The Church and the March on Washington: "The shock of relevance"

The fiftieth anniversary of the August 28, 1963 March on Washington for Jobs and Freedom is an excellent excuse to look into the Commonweal archives. What did Commonweal contributors have to say about the march -- who went, what did they take away, and where did they hope it would lead?

The first to report was Francis E. Kearns, then an assistant professor at Georgetown, who published his account of the march (which he attended along with some other Georgetown folks) in the magazine's September 20, 1963 issue ("Marching for Justice"). For him, the march was a watershed event in the history of religious institutions' engagement with the struggle for civil rights:

Perhaps the most significant gain scored by the march, however, is that, more than any previous incident or demonstration in the field of racial justice, it led great numbers of religious institutions and church members to make an act of commitment. In the past few years it has been the church authorities who have made the proclamations and joined in the rallies, but on August 28th one could see large groups of marchers carrying the banners of Bronx Hebrew congregations or Washington churches. On the speakers platform one could see the familiar bishops, but what was new was the presence in the audience of Washington parish priests, Woodstock seminarians, and suburban Maryland parishioners.

What was significant too was the tone adopted in the speeches by religious spokesmen such as Dr. Eugene Carson Blake, of the Commission on Religion and Race of the National Council of Churches, Mathew Ahmann, of the National Catholic Conference for Interracial Justice, and Rabbi Joachim Prinz, of the American Jewish Congress. Here was not the grandiloquent self-congratulation often reserved for those occasions when the Church condescends to become involved in community affairs, but rather a frank admission of culpable indifference in the past and a promise of greater effort in the future.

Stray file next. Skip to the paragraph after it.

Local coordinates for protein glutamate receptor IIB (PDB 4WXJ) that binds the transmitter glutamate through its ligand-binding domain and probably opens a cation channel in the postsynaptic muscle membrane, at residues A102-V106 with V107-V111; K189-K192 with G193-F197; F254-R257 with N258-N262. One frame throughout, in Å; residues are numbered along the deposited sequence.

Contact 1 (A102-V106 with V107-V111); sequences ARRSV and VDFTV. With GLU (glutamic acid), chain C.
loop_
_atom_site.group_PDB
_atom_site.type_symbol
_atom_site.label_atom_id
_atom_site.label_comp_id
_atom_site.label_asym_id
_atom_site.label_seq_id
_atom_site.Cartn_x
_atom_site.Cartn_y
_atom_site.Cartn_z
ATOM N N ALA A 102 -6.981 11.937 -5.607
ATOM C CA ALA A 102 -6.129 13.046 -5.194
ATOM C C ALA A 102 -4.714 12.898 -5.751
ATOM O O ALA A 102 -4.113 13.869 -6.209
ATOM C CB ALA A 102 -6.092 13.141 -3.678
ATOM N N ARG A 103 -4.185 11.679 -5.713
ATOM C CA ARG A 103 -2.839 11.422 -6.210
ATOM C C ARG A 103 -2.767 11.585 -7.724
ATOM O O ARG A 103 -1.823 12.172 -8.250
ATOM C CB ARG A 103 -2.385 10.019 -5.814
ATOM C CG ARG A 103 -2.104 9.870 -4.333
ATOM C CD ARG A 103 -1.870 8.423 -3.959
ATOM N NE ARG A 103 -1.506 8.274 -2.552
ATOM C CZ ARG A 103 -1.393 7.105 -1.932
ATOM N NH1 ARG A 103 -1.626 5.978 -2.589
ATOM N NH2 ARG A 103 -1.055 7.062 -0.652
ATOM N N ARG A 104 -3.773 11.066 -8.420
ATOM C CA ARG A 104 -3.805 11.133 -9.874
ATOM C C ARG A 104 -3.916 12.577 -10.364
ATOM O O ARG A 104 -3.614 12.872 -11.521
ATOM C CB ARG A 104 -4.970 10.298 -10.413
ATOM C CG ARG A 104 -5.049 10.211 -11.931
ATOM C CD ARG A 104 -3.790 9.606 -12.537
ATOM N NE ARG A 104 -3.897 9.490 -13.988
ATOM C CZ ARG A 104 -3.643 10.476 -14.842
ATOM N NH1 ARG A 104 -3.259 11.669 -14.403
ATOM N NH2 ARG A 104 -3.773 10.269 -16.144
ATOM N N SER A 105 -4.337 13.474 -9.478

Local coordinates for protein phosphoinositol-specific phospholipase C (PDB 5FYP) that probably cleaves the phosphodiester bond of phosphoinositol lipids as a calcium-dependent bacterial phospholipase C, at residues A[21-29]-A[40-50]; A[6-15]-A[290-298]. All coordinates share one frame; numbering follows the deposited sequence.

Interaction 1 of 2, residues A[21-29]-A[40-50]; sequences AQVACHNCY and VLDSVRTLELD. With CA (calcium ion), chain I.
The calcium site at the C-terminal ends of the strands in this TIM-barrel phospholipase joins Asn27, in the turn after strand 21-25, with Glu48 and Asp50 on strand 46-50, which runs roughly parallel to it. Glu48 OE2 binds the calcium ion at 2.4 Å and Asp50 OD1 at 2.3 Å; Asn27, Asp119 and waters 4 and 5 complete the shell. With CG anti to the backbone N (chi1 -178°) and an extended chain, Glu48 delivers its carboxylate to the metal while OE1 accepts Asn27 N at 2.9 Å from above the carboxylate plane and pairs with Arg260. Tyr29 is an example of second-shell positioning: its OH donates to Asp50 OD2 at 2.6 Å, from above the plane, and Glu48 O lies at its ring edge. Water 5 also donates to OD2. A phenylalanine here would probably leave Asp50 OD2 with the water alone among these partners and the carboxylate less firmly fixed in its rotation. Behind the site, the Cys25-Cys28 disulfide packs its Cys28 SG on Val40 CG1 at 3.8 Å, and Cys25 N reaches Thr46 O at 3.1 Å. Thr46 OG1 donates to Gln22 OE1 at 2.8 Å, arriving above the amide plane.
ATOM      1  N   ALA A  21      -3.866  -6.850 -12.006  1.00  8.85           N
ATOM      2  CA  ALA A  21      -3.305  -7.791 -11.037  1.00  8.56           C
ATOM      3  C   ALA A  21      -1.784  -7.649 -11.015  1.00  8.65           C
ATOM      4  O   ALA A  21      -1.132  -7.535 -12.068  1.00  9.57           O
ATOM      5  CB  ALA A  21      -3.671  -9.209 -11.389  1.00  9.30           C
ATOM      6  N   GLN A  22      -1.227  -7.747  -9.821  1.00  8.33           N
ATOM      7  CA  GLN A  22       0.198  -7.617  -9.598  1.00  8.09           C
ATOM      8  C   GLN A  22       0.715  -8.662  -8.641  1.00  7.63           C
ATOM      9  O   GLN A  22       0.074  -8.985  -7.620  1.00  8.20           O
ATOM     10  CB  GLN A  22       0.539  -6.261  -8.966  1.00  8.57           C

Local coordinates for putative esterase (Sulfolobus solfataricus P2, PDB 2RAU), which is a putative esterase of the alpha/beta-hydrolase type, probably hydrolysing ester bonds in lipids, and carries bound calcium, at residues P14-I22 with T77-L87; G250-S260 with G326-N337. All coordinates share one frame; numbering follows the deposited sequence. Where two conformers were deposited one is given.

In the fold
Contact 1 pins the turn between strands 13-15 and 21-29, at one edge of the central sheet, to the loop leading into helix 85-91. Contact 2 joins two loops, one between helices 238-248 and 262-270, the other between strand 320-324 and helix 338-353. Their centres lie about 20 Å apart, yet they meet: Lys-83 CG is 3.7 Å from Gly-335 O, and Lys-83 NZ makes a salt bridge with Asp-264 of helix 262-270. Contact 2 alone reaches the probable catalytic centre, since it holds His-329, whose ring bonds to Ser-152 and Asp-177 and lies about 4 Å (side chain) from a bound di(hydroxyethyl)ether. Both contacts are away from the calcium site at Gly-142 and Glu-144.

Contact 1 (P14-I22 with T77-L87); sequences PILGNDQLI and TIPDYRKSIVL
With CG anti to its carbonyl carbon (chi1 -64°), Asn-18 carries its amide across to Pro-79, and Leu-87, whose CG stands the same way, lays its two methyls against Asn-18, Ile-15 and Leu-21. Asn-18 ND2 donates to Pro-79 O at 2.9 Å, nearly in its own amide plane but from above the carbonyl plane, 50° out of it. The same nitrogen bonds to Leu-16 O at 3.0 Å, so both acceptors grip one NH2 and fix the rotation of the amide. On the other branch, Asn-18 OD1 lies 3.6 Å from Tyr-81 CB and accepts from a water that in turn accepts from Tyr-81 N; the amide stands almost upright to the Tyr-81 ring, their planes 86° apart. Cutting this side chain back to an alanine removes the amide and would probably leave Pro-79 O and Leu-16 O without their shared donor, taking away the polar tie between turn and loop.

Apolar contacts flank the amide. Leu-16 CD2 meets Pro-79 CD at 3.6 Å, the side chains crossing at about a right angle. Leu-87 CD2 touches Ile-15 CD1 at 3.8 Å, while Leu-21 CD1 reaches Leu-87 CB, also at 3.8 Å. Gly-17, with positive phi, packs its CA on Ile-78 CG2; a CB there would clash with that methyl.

Georgetown had a mixed record on racial justice, in Kearns's view, and had responded sluggishly to the civil rights movement. Still, he reported,

when called upon to support the march, the university community responded generously. The administration endorsed the participation of a Georgetown group and offered dormitory space and meals to out-of-town marchers. Moreover, though only thirty to forty marchers were expected from the campus, over 250 students, priests, and lay professors participated. One could sense that many other Catholics at the Lincoln Memorial were taking the first difficult steps toward a Christian stand on the race problem.

Kearns offers an encouraging account of episcopal leadership in D.C.:

The large scale participation of local Catholic groups in the march could be attributed largely to the influence of Archbishop Patrick O'Boyle of Washington, who pronounced the rally's invocation. As Chairman of the Washington Interreligious Committee on Race Relations, he had earlier appeared before a District Commissioners' hearing to call for strong regulations to end discrimination in housing; had called upon local churches to consider anti-discrimination clauses in church-related building contracts; had helped establish an apprentice training program for Negroes in the construction trades; and had encourged a program of exchange visits between Negro and white families.

Moreover, through pastoral letters, through instituting recitation of a special prayer for racial justice at all Sunday Masses, and through a variety of other methods, he had brought home to Washington Catholics their responsibilities in the civil rights movement. At the parish church I attend -- where sermons had in the past been concerned largely with the importance of the second collection, the dangers of Communism, or the deficiencies of Protestant theology, where the chief evidence of social interest had been a showing of the movie Operation Abolition -- the shock of relevance was overwhelming.

Kearns was uncertain how, and whether, the march would bear fruit, with the Civil Rights Act of 1964 still an uncertain prospect: